Significant scholarship indicates that female legislators focus their attention on “women’s issues” to a greater extent than do male lawmakers.  Yet, women’s issues have thus far been largely selected by scholars ex ante, often without comparison to other issues.  We address the possible selection bias and the nature of women’s issues themselves by defining women’s issues in terms of those sponsored at a greater rate by women in Congress over a thirty-year period.  This analysis reveals that most (but not all) of the classically considered women’s issues are indeed raised at an enhanced rate by congresswomen.  We then track the fate of those issues, demonstrating that the proposals of women (and their specific proposals on women’s issues) achieve far less success than do those of men.  We link the bias against women’s issues to the committee process, and suggest future pathways through which women’s issues may gain more attention and legislative success in the future.


Gendered Diffusion on Gendered Issues: The Case of Human Trafficking (with Vanessa Bouche)

Since 2003, almost all states in the U.S. have passed some type of legislation on human trafficking, but these state laws vary significantly in terms of substance and scope. States have legislated on none, all, or some combination of the following categories: criminalization, state investment, and civil remedies. State laws that are most comprehensive are inclusive of some aspect of all three of these legislative options. This study aims to identify those factors that impact the comprehensiveness of state human trafficking legislation. To do so we first propose independent effects of policy diffusion and the percentage of females in a state legislature. Building on this framework, we then suggest a process of gendered diffusion, whereby female state legislators represent a unique diffusion network for “women’s interest” issues both within their own legislature, as well as across state networks. Taken together, this paper suggests that, for certain types of new issues areas, the demographic composition of state legislative chambers and the policy diffusion process are conditional on one another.


A Theory of Institutional Representation: The Link Between Political Engagement and Gendered Institutions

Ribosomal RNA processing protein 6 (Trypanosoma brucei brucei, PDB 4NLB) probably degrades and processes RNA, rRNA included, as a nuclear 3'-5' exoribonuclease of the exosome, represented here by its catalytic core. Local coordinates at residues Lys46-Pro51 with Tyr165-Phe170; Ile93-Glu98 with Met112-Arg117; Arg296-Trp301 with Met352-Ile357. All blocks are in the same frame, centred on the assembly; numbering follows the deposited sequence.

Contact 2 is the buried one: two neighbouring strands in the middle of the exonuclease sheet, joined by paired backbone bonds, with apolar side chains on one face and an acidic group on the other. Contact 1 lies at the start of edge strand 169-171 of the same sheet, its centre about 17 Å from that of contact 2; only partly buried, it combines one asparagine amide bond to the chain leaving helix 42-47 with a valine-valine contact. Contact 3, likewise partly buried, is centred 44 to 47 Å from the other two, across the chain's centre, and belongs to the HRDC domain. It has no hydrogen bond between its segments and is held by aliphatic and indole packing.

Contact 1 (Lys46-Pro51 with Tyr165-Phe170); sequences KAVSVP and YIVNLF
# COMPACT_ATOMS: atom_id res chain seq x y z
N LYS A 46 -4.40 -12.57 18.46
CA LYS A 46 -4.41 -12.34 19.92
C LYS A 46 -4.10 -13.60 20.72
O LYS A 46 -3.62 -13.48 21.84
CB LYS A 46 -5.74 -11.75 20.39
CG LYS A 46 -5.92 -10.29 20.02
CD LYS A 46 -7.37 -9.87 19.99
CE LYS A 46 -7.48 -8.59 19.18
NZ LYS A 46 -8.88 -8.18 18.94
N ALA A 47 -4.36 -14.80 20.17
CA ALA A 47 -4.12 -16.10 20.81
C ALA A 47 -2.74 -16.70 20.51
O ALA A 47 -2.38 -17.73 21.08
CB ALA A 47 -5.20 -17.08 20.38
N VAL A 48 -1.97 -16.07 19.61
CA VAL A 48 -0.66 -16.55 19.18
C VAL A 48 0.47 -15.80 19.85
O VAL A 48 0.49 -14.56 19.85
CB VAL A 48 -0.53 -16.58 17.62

This project asks why women remain less politically engaged than their male counterparts, despite important strides taken towards gender equity in politics, the workplace, and the home. Although one prominent answer to this puzzle has been that women are underrepresented in politics, the research thus far has failed to show consistent differences between women who are represented by women (termed dyadic descriptive representation) and women who are not. I propose that these inconsistent results are borne out of an underdeveloped model of gender and representation. It may be the case that women are not responding as we would predict because conceptualizing engagement as a micro process overlooks the larger social and political factors at work. Put simply, I argue that the micro process of dyadic descriptive representation does little to alter macro level perceptions among female constituents about our institutions of government as gendered and discriminatory. And I propose that it is these macro perceptions that create the different ‘tastes’ that have been said to cause the gender gap in engagement (Verba et al. 1997). Specifically, this dissertation suggests that there are three macro-level factors that underlie public perceptions of Congress as an unfairly gendered institution: the overall dearth of women in politics, discrimination within the policy process, and policy outputs that favor masculine issues. Combined, these three factors form the foundation for this theory of institutional representation.